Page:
· Change in oceanic currents
· Parasites - Anguillicola crassus
· Low pH
|Rescue Effect (immigration from outside source) Not Applicable||FEA1||FEA2||FEA3||FEA4||FEA5||SPECIES|
|Status of outside component(s)? USA:Rescue effect is not applicable since this is a catadromous, panmictic species, all components breed in one area (see text – Rescue Effect)||N/A||N/A||N/A||N/A||N/A||67.5% decline in reported US landings since 1970s|
|· Is immigration known or possible?||Yes||Yes||Yes||Yes||Yes||Yes|
|· Would immigrants be adapted to survive in Canada?||Yes||Yes||Yes||Yes||Yes||Yes|
|· Is there sufficient habitat for immigrants in Canada?||Yes||Yes||Yes||Yes||Yes||Yes|
|· Is rescue from outside components likely? – yes, but not really applicable – see note above||Yes||Yes||Yes||Yes||Yes||Yes|
|Quantitative Analysis||No Data||No Data||No Data||No Data||No Data||No Data|
NatureServe Status [NatureServe (2005) last revised in 1996; see also Table 7]
National US - N5
Canada - N5
Regional: US- AL- S5, AZ - SNA, AR - S4, CT - S5, DE - S5, DC - S4, FL - SNR, GA -S3S4, IL - S2, IN - S4, IA - S3?, KS - S2, KY - S4S5, LA ‑ S5, ME - S5, MD - S4,
MA -S5, MI - SNA, MS - S5, MO - SNR, NE - SNR, NY - SNA, NH - S5, NJ - S5, NM - SX, NY - S5, NC - S5, OH - SNR, OK - S3, PA - S5, RI - S5, SC - SNR, SD - 3?, TN - S3, TX - S5, VT - S3, VA - S5, WV - S2, WI - S1S2 .
N.B. the US is currently reviewing the status of this species for possible listing under the Endangered Species Act.
Canada: LB - S4, NB - S5, NF - S5, NS - S5, ON - S5, PE - S4S5, QC - S3
Wild Species 2000 (Canadian Endangered Species Council 2001)
National - N6
Provincial - N – 4*, QC -3, NB - 4, NS -4, PE - 4, LB - 4, NF - 4
*Dextrase indicated that this should be 2 (A. Dextrase, Ontario Ministry of Natural Resources, Peterborough, Ontario; annotated rank comments in relation to the data output for the Wild Species web site resulting from the November 2001 query for freshwater fish species).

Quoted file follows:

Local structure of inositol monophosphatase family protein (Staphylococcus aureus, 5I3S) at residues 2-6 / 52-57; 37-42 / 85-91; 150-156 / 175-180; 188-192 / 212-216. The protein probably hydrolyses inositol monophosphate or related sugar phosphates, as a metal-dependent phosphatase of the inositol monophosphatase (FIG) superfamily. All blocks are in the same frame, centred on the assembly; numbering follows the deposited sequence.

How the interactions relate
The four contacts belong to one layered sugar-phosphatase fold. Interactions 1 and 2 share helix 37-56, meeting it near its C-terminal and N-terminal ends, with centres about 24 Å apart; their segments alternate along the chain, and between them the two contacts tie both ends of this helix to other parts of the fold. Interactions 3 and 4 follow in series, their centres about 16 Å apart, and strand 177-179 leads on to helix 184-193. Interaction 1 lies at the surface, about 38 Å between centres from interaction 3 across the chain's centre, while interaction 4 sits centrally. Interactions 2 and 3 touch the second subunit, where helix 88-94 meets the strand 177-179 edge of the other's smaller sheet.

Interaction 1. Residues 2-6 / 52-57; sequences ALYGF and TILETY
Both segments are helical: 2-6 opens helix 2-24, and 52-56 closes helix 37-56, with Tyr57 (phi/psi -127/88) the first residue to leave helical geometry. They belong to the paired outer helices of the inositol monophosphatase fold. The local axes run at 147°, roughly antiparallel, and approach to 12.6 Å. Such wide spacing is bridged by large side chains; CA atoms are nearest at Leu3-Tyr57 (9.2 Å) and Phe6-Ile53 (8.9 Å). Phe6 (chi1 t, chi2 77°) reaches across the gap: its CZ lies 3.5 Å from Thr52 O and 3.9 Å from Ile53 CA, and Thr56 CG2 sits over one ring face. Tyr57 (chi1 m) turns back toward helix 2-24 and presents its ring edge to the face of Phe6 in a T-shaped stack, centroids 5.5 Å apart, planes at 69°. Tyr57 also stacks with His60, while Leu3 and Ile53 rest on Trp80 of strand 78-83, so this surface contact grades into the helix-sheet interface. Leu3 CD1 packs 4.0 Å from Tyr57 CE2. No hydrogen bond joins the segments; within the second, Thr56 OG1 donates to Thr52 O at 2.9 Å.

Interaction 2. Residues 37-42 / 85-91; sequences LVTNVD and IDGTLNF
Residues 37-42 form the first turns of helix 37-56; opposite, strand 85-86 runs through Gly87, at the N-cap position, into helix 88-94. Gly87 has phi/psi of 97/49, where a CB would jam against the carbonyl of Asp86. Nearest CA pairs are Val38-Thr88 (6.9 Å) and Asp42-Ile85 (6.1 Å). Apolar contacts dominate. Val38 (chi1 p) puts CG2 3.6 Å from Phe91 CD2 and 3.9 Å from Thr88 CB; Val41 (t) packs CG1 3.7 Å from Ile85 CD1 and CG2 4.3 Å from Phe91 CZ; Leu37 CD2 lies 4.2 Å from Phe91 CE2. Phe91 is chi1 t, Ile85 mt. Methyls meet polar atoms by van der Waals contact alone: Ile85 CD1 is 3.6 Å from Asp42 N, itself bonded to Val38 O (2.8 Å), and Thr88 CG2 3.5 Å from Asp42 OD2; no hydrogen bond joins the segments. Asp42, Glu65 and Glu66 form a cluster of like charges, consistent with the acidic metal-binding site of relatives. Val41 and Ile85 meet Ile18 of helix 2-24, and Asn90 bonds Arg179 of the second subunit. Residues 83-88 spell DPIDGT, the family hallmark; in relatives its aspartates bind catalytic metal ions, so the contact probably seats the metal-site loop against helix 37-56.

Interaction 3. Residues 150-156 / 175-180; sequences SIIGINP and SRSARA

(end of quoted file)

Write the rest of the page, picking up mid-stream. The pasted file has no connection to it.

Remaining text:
First assessed in 2006 as Special Concern.
Status and Reasons for Designation
Alpha-numeric code: not applicable
Status: Special Concern
Reasons for Designation: Indicators of the status of the total Canadian component of this species are not available. Indices of abundance in the Upper St. Lawrence River and Lake Ontario have declined by approximately 99% since the 1970s. The only other data series of comparable length (no long-term indices are available for Scotia/Fundy, Newfoundland, and Labrador) are from the lower St. Lawrence River and Gulf of St. Lawrence, where four out of five time series declined. Because the eel is panmictic, i.e. all spawners form a single breeding unit, recruitment of eels to Canadian waters would be affected by the status of the species in the United States as well as in Canada. Prior to these declines, eels reared in Canada comprised a substantial portion of the breeding population of the species. The collapse of the Lake Ontario-Upper St. Lawrence component may have significantly affected total reproductive output, but time series of elver abundance, although relatively short, do not show evidence of an ongoing decline. Recent data suggest that declines may have ceased in some areas; however, numbers in Lake Ontario and the Upper St. Lawrence remain drastically lower than former levels, and the positive trends in some indicators for the Gulf of St. Lawrence are too short to provide strong evidence that this component is increasing. Possible causes of the observed decline, including habitat alteration, dams, fishery harvest, oscillations in ocean conditions, acid rain, and contaminants, may continue to impede recovery.
Applicability of Criteria
Criterion A: (Declining Total Population): Not Applicable. The Canadian segment of the population in the Great Lakes/Upper St. Lawrence Basin has declined by approximately 99% since the 1970s (based on landings, ladder indices, and test fishing indices), and is continuing to decline for reasons that are not well understood and may not be reversible. Decline has also been documented at four of five sites in the lower St. Lawrence and Gulf of St. Lawrence; however, the overall decline in Canadian waters is unknown
Criterion B: (Small Distribution, and Decline or Fluctuation): Not applicable – EO and AO exceed threshold values.
Criterion C: (Small Total Population Size and Decline): Not applicable - Total population size although unknown is undoubtedly well above the threshold value.
Criterion D: (Very Small Population or Restricted Distribution): Not applicable – the species is widespread and numerous, threshold values are exceeded.
Criterion E: (Quantitative Analysis): Not applicable – no data.
- Date Modified: